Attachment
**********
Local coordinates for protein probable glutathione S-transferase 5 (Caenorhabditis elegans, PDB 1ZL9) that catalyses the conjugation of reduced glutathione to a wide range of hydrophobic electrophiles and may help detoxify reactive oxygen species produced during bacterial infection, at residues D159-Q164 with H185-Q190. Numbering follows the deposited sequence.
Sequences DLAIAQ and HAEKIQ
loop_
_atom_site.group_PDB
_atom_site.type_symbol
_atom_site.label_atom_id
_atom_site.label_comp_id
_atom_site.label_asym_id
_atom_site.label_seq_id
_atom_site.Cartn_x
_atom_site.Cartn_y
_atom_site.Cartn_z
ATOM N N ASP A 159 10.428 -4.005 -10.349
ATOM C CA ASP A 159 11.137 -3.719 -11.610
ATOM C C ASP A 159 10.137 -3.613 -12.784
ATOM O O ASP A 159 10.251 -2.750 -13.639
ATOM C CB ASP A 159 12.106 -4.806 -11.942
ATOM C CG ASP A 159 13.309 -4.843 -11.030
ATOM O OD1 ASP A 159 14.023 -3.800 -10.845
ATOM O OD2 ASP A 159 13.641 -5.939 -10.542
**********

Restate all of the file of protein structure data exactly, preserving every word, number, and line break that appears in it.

Local coordinates for protein probable glutathione S-transferase 5 (Caenorhabditis elegans, PDB 1ZL9) that catalyses the conjugation of reduced glutathione to a wide range of hydrophobic electrophiles and may help detoxify reactive oxygen species produced during bacterial infection, at residues D159-Q164 with H185-Q190. Numbering follows the deposited sequence.
Sequences DLAIAQ and HAEKIQ
loop_
_atom_site.group_PDB
_atom_site.type_symbol
_atom_site.label_atom_id
_atom_site.label_comp_id
_atom_site.label_asym_id
_atom_site.label_seq_id
_atom_site.Cartn_x
_atom_site.Cartn_y
_atom_site.Cartn_z
ATOM N N ASP A 159 10.428 -4.005 -10.349
ATOM C CA ASP A 159 11.137 -3.719 -11.610
ATOM C C ASP A 159 10.137 -3.613 -12.784
ATOM O O ASP A 159 10.251 -2.750 -13.639
ATOM C CB ASP A 159 12.106 -4.806 -11.942
ATOM C CG ASP A 159 13.309 -4.843 -11.030
ATOM O OD1 ASP A 159 14.023 -3.800 -10.845
ATOM O OD2 ASP A 159 13.641 -5.939 -10.542